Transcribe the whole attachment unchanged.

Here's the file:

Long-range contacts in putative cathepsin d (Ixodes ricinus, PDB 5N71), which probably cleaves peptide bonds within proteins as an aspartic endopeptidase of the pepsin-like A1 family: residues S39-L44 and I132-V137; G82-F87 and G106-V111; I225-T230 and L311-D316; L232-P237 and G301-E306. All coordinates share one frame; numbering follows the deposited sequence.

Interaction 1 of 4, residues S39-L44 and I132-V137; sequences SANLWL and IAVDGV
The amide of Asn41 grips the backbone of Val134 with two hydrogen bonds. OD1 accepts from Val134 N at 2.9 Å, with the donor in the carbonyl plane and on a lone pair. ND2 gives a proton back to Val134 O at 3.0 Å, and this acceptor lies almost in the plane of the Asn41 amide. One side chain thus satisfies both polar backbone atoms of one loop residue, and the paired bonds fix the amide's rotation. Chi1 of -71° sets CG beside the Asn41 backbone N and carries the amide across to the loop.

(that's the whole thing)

Long-range contacts in putative cathepsin d (Ixodes ricinus, PDB 5N71), which probably cleaves peptide bonds within proteins as an aspartic endopeptidase of the pepsin-like A1 family: residues S39-L44 and I132-V137; G82-F87 and G106-V111; I225-T230 and L311-D316; L232-P237 and G301-E306. All coordinates share one frame; numbering follows the deposited sequence.

Interaction 1 of 4, residues S39-L44 and I132-V137; sequences SANLWL and IAVDGV
The amide of Asn41 grips the backbone of Val134 with two hydrogen bonds. OD1 accepts from Val134 N at 2.9 Å, with the donor in the carbonyl plane and on a lone pair. ND2 gives a proton back to Val134 O at 3.0 Å, and this acceptor lies almost in the plane of the Asn41 amide. One side chain thus satisfies both polar backbone atoms of one loop residue, and the paired bonds fix the amide's rotation. Chi1 of -71° sets CG beside the Asn41 backbone N and carries the amide across to the loop.